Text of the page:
Wireless technologies differ in variety of dimensions, most notably in how much bandwidth they provide and how far apart communicating nodes can be. Other important differences include which part of the electromagnetic spectrum they use (including whether it requires a license) and how much power they consume. Four prominent wireless technologies:
The most widely used wireless links today are usually asymmetric, that is, the two endpoints are usually different kinds of nodes.BASE STATION, usually has no mobility, but has a wired (or at least high bandwidth) connection to the internet or other networks.
A “client node” is often mobile, and relies on its link to the base station for all its communication with other nodes. Wireless communication naturally supports point to multipoint communication, because radio waves sent by one device can be simultaneously received by many devices. However, it is often useful to create a point to point link abstraction for higher layer protocols.This topology implies three qualitatively different levels of mobility. The first level is no mobility, such as when a receiver must be in a fixed location to receive a directional transmission from the base station, as is the case with the initial version of WiMAX.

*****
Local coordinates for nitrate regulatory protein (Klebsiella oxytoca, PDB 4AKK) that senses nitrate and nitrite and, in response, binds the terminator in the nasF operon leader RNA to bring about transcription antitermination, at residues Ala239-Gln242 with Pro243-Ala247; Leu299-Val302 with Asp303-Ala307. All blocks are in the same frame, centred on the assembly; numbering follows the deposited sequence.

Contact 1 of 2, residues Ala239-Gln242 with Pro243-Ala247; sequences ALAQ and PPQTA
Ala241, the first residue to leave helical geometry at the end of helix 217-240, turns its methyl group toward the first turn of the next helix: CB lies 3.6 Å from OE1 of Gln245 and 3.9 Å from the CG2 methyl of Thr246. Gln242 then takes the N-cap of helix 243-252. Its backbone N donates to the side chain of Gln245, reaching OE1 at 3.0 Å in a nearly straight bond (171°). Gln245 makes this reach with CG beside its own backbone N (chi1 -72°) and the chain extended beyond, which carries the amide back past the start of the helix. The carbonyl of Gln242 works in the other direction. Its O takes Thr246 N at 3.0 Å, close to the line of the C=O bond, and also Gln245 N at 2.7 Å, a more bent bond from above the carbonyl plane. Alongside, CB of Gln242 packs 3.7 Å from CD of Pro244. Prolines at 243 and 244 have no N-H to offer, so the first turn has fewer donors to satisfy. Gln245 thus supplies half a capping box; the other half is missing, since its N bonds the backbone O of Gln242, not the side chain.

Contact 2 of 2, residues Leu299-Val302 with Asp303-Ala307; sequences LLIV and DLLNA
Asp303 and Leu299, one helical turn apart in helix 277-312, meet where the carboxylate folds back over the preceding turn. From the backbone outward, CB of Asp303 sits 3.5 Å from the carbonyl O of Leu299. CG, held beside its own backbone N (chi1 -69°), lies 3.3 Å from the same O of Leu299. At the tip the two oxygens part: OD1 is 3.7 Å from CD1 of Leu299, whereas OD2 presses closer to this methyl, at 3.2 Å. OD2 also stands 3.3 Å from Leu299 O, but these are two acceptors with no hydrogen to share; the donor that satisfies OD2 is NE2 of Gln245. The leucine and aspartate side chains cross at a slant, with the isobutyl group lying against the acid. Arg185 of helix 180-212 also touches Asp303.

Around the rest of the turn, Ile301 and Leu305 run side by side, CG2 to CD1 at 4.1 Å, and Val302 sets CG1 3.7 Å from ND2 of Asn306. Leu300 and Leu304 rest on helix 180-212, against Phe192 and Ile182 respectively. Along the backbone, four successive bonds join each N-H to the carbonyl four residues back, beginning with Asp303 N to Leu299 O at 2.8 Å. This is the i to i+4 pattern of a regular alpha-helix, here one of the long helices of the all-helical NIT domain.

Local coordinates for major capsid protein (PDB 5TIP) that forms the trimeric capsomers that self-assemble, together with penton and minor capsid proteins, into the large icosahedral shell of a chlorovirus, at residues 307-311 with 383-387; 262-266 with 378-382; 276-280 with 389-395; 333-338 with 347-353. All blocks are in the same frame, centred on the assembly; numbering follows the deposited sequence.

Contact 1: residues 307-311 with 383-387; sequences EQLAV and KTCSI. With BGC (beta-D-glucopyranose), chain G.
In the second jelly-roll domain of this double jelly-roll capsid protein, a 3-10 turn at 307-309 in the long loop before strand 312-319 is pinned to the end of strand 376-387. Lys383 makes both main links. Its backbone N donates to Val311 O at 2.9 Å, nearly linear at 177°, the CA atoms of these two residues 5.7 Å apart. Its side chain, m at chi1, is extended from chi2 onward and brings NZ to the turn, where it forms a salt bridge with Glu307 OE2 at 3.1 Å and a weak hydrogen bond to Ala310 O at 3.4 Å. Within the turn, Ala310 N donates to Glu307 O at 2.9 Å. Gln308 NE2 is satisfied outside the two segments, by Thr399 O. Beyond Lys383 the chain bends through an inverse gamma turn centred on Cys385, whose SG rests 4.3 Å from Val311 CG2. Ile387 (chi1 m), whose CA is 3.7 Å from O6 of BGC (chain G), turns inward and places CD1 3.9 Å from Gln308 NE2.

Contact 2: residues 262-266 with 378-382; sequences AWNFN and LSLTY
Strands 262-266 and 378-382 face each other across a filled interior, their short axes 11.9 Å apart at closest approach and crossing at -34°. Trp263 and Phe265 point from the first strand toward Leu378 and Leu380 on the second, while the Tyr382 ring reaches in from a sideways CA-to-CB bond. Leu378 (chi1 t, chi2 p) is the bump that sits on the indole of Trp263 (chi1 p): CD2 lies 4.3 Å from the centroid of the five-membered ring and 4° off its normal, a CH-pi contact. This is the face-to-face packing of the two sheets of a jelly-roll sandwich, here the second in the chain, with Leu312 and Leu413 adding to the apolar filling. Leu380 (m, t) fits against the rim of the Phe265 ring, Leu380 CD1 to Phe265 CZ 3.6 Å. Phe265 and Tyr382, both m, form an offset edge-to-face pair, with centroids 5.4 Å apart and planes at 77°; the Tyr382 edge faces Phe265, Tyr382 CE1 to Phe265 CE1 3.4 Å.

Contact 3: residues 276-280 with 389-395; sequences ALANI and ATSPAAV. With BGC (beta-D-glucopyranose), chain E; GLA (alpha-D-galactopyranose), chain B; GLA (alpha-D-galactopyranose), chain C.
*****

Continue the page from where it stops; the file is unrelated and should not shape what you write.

The second level is mobility within the range of a base, as is the case with Bluetooth. The third level is mobility between bases, as is the case with cell phones and Wi-Fi.